World Economy

Russia Says Will Weather Financial Crisis

Russia Says Will Weather Financial Crisis
Russia Says Will Weather Financial Crisis

Russia would weather any potential financial crisis better than some other countries, the country’s deputy finance minister indicated on Tuesday.

“The problems are already behind us. We’ve experienced huge shocks but if we imagine another crisis like a global financial crisis, Russia will in that case suffer less because we already made huge adjustment to a much harsher reality in the past couple of years,” Maxim Oreshkin told CNBC on the sidelines of the World Economic Forum in Tianjin.

Oreshkin’s comments came close on the heels of a referendum in the UK last week in which voters opted to leave the EU. The outcome rocked global financial markets, sparking concerns that the turmoil would spill over to emerging markets.

The US and the European Union introduced sanctions against Russian companies and individuals with links to Moscow after Russia’s annexation of Crimea in 2014, the same year energy prices started their extended decline.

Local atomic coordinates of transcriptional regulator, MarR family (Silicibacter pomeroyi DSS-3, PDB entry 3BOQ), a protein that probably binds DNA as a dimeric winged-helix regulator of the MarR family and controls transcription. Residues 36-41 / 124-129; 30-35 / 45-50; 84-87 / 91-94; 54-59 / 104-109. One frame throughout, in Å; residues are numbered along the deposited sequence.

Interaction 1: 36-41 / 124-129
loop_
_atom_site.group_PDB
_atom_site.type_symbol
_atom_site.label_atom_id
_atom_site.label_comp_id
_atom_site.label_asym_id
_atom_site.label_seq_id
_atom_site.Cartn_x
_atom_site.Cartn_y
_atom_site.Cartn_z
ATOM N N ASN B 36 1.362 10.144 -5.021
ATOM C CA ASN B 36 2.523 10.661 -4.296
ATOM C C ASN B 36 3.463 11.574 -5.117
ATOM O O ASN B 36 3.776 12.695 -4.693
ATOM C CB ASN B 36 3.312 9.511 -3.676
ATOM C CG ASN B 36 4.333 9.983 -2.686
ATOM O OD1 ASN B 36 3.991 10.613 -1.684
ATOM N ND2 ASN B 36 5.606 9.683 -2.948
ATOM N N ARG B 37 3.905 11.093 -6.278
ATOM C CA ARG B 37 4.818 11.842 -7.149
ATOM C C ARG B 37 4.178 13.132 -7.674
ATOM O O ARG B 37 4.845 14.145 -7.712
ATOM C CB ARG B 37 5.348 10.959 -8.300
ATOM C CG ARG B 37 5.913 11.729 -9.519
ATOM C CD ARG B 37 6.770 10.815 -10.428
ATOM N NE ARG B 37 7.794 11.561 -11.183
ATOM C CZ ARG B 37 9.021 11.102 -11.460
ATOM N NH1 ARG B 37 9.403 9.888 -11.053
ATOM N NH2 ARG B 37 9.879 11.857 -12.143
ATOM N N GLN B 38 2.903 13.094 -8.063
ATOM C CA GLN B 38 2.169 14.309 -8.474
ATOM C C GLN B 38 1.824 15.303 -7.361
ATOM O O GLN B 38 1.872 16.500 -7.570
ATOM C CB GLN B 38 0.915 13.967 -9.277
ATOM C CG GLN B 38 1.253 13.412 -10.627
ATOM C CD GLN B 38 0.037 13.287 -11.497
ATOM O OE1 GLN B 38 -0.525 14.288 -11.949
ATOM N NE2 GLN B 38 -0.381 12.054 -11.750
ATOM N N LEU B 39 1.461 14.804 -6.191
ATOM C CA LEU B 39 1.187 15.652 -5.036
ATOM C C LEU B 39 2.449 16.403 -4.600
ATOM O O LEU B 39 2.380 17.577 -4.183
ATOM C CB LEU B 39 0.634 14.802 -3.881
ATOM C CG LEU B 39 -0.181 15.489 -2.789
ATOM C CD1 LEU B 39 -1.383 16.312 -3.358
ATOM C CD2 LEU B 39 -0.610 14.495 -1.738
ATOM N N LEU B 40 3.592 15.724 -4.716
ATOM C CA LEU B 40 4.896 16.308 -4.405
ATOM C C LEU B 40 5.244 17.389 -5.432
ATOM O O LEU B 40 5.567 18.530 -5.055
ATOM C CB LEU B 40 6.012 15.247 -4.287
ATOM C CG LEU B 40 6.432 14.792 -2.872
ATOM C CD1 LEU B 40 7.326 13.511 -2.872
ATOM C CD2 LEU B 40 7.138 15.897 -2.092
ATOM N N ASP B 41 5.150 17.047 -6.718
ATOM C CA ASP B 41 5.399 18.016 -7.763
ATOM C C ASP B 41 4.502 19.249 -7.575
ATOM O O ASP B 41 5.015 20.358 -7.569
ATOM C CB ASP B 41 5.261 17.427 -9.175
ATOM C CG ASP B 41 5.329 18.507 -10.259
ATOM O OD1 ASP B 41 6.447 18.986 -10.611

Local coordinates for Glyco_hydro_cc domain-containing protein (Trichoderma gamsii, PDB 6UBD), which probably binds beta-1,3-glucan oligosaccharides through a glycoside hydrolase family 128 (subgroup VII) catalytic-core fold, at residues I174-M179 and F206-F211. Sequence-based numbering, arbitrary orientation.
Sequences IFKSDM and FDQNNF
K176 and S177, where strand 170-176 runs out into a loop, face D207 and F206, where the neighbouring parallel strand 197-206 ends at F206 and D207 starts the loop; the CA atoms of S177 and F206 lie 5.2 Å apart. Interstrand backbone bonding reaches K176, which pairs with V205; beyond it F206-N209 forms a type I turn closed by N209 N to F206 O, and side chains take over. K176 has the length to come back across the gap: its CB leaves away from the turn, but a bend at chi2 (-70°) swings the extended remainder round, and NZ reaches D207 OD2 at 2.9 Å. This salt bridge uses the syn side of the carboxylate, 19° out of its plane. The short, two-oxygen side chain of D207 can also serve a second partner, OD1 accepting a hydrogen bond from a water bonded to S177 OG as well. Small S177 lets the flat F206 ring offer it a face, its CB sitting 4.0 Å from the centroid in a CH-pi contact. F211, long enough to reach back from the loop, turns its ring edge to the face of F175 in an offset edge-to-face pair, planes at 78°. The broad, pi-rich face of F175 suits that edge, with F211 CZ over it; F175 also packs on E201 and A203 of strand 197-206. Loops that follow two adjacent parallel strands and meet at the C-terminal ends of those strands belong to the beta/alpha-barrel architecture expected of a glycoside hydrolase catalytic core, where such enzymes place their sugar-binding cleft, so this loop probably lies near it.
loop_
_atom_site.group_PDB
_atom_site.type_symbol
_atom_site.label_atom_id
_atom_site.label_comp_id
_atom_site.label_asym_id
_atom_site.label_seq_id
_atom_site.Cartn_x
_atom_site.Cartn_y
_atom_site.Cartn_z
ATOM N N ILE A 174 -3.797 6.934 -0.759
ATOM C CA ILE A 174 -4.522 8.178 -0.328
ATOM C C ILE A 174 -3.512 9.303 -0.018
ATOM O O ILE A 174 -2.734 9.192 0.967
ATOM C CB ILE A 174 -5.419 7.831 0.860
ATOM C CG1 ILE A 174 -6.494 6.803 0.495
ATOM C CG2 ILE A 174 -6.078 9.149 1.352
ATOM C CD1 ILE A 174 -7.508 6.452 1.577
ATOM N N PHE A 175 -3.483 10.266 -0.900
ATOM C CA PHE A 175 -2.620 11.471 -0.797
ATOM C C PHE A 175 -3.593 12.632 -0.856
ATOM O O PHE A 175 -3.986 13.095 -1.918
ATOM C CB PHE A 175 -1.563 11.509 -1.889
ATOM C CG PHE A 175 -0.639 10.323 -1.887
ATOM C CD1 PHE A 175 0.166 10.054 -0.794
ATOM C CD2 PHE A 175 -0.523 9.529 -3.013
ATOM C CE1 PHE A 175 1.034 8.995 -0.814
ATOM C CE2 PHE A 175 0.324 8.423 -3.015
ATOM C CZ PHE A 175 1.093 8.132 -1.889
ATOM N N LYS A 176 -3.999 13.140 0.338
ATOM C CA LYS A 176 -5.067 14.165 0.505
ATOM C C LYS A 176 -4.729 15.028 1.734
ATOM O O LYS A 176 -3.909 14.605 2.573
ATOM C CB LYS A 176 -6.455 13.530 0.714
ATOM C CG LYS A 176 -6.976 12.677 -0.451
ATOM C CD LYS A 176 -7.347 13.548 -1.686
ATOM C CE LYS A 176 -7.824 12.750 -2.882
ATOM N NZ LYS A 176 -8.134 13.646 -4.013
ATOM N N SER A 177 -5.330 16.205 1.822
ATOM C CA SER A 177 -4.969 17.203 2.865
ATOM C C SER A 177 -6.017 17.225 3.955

Oreshkin said the country had managed to adjust to these previous shocks and was doing “pretty well” financially with budget deficit at 3% of gross domestic product in 2016 and government debt just below 15% of GDP.

“For Russia, sanctions were playing a crucial role in 2014 and early 2015 but now it’s not that important. We get used to this new situation,” he said.

His comments came after Russia and China signed off on a raft of energy deals during President Vladimir Putin’s visit to Beijing on Saturday.

As Russia’s government counts the months to an economic rebound, a bellwether of investment is nearing levels of distress last seen during the throes of a recession seven years ago, Bloomberg reported.

The value of construction works plunged 9% from a year earlier in May, the worst showing since October, even as industrial production grew for a second month and consumer indicators from real wages to unemployment improved. A gauge of business confidence in construction dropped to minus 19 last quarter, only two points above the trough reached in 2009, according to a report by an institute at the Higher School of Economics in Moscow.

“The recession we are seeing in construction is significantly more painful than in other main industries of the economy,” said Georgy Ostapkovich, head of the Institute for Statistical Studies and Economics of Knowledge that conducted the study based on Federal Statistics Service data.